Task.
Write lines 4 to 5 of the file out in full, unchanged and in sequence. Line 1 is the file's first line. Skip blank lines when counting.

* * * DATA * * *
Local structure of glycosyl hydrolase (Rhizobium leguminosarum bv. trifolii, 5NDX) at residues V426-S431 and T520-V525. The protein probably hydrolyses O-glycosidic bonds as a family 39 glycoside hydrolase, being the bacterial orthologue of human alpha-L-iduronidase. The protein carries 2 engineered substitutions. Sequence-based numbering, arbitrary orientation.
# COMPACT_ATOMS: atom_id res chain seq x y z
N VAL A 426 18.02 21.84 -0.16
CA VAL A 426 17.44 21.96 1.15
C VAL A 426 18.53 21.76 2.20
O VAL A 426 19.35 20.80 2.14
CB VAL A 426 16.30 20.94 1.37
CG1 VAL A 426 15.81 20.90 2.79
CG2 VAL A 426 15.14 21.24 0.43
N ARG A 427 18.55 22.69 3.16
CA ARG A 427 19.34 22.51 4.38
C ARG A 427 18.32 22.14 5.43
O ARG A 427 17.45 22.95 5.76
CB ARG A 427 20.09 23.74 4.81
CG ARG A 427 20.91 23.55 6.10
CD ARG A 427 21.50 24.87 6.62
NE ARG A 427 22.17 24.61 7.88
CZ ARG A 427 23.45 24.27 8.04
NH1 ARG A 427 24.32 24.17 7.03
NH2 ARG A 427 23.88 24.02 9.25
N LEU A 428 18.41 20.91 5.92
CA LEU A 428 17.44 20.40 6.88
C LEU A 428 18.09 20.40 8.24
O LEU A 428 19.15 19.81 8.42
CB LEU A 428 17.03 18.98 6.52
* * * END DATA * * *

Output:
CA VAL A 426 17.44 21.96 1.15
C VAL A 426 18.53 21.76 2.20